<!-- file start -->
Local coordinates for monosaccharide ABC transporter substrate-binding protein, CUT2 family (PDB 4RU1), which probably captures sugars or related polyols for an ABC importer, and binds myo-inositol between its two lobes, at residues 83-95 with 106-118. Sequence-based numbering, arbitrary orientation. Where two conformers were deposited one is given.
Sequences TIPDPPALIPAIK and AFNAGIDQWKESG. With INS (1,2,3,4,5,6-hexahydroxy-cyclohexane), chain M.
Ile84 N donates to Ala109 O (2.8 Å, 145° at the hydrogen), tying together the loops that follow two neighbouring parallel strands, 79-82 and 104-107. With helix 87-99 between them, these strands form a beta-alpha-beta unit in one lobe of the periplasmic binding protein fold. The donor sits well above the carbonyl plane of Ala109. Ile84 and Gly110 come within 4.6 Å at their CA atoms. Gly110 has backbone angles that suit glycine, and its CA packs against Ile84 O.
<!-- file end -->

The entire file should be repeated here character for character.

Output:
Local coordinates for monosaccharide ABC transporter substrate-binding protein, CUT2 family (PDB 4RU1), which probably captures sugars or related polyols for an ABC importer, and binds myo-inositol between its two lobes, at residues 83-95 with 106-118. Sequence-based numbering, arbitrary orientation. Where two conformers were deposited one is given.
Sequences TIPDPPALIPAIK and AFNAGIDQWKESG. With INS (1,2,3,4,5,6-hexahydroxy-cyclohexane), chain M.
Ile84 N donates to Ala109 O (2.8 Å, 145° at the hydrogen), tying together the loops that follow two neighbouring parallel strands, 79-82 and 104-107. With helix 87-99 between them, these strands form a beta-alpha-beta unit in one lobe of the periplasmic binding protein fold. The donor sits well above the carbonyl plane of Ala109. Ile84 and Gly110 come within 4.6 Å at their CA atoms. Gly110 has backbone angles that suit glycine, and its CA packs against Ile84 O.